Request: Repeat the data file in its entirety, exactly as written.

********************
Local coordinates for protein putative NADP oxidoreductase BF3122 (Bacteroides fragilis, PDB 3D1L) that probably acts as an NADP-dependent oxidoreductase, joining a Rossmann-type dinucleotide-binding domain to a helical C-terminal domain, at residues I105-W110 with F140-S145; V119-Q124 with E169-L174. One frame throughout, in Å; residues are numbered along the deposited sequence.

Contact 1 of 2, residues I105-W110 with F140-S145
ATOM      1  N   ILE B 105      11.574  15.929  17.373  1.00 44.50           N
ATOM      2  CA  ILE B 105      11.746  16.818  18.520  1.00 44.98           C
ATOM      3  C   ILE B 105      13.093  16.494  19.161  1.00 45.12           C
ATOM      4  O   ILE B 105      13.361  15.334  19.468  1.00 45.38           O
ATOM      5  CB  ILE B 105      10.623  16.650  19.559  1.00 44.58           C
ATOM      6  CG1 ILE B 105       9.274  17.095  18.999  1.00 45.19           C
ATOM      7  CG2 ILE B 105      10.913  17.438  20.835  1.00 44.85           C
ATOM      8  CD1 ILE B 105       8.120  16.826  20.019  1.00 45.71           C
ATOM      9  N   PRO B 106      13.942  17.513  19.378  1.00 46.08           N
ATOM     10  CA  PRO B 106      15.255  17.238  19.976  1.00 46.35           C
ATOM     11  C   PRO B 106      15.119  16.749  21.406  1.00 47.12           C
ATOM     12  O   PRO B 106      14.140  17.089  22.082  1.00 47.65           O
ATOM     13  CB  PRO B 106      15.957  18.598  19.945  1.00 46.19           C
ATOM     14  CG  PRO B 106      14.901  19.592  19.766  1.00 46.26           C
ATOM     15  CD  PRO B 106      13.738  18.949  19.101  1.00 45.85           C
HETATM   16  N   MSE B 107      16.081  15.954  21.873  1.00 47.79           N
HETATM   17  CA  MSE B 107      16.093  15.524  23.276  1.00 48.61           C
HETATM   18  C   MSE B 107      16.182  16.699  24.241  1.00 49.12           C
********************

Local coordinates for protein putative NADP oxidoreductase BF3122 (Bacteroides fragilis, PDB 3D1L) that probably acts as an NADP-dependent oxidoreductase, joining a Rossmann-type dinucleotide-binding domain to a helical C-terminal domain, at residues I105-W110 with F140-S145; V119-Q124 with E169-L174. One frame throughout, in Å; residues are numbered along the deposited sequence.

Contact 1 of 2, residues I105-W110 with F140-S145
ATOM      1  N   ILE B 105      11.574  15.929  17.373  1.00 44.50           N
ATOM      2  CA  ILE B 105      11.746  16.818  18.520  1.00 44.98           C
ATOM      3  C   ILE B 105      13.093  16.494  19.161  1.00 45.12           C
ATOM      4  O   ILE B 105      13.361  15.334  19.468  1.00 45.38           O
ATOM      5  CB  ILE B 105      10.623  16.650  19.559  1.00 44.58           C
ATOM      6  CG1 ILE B 105       9.274  17.095  18.999  1.00 45.19           C
ATOM      7  CG2 ILE B 105      10.913  17.438  20.835  1.00 44.85           C
ATOM      8  CD1 ILE B 105       8.120  16.826  20.019  1.00 45.71           C
ATOM      9  N   PRO B 106      13.942  17.513  19.378  1.00 46.08           N
ATOM     10  CA  PRO B 106      15.255  17.238  19.976  1.00 46.35           C
ATOM     11  C   PRO B 106      15.119  16.749  21.406  1.00 47.12           C
ATOM     12  O   PRO B 106      14.140  17.089  22.082  1.00 47.65           O
ATOM     13  CB  PRO B 106      15.957  18.598  19.945  1.00 46.19           C
ATOM     14  CG  PRO B 106      14.901  19.592  19.766  1.00 46.26           C
ATOM     15  CD  PRO B 106      13.738  18.949  19.101  1.00 45.85           C
HETATM   16  N   MSE B 107      16.081  15.954  21.873  1.00 47.79           N
HETATM   17  CA  MSE B 107      16.093  15.524  23.276  1.00 48.61           C
HETATM   18  C   MSE B 107      16.182  16.699  24.241  1.00 49.12           C